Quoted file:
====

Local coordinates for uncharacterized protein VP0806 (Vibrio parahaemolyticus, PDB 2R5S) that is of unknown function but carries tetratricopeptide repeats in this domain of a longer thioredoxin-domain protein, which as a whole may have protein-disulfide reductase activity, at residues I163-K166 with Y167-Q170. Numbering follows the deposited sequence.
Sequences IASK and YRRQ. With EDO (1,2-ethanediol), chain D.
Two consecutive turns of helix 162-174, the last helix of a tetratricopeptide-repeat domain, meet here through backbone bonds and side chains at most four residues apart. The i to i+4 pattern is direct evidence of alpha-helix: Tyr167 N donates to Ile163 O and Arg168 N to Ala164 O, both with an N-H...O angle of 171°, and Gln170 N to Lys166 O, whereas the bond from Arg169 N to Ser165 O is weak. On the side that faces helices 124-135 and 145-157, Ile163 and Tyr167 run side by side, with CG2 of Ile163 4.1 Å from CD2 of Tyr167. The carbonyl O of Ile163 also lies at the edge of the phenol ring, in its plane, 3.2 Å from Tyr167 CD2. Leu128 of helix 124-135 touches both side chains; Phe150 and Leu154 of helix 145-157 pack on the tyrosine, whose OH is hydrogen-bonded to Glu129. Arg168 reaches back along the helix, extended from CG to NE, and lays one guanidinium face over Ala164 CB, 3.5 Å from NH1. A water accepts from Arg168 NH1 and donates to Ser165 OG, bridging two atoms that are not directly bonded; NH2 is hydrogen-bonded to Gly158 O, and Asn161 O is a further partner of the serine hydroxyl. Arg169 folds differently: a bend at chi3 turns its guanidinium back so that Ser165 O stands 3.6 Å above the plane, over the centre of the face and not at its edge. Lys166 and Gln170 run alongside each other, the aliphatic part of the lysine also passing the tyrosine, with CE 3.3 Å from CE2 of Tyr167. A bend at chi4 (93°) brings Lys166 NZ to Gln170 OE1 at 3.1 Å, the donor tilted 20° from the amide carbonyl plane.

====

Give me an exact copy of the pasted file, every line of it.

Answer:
Local coordinates for uncharacterized protein VP0806 (Vibrio parahaemolyticus, PDB 2R5S) that is of unknown function but carries tetratricopeptide repeats in this domain of a longer thioredoxin-domain protein, which as a whole may have protein-disulfide reductase activity, at residues I163-K166 with Y167-Q170. Numbering follows the deposited sequence.
Sequences IASK and YRRQ. With EDO (1,2-ethanediol), chain D.
Two consecutive turns of helix 162-174, the last helix of a tetratricopeptide-repeat domain, meet here through backbone bonds and side chains at most four residues apart. The i to i+4 pattern is direct evidence of alpha-helix: Tyr167 N donates to Ile163 O and Arg168 N to Ala164 O, both with an N-H...O angle of 171°, and Gln170 N to Lys166 O, whereas the bond from Arg169 N to Ser165 O is weak. On the side that faces helices 124-135 and 145-157, Ile163 and Tyr167 run side by side, with CG2 of Ile163 4.1 Å from CD2 of Tyr167. The carbonyl O of Ile163 also lies at the edge of the phenol ring, in its plane, 3.2 Å from Tyr167 CD2. Leu128 of helix 124-135 touches both side chains; Phe150 and Leu154 of helix 145-157 pack on the tyrosine, whose OH is hydrogen-bonded to Glu129. Arg168 reaches back along the helix, extended from CG to NE, and lays one guanidinium face over Ala164 CB, 3.5 Å from NH1. A water accepts from Arg168 NH1 and donates to Ser165 OG, bridging two atoms that are not directly bonded; NH2 is hydrogen-bonded to Gly158 O, and Asn161 O is a further partner of the serine hydroxyl. Arg169 folds differently: a bend at chi3 turns its guanidinium back so that Ser165 O stands 3.6 Å above the plane, over the centre of the face and not at its edge. Lys166 and Gln170 run alongside each other, the aliphatic part of the lysine also passing the tyrosine, with CE 3.3 Å from CE2 of Tyr167. A bend at chi4 (93°) brings Lys166 NZ to Gln170 OE1 at 3.1 Å, the donor tilted 20° from the amide carbonyl plane.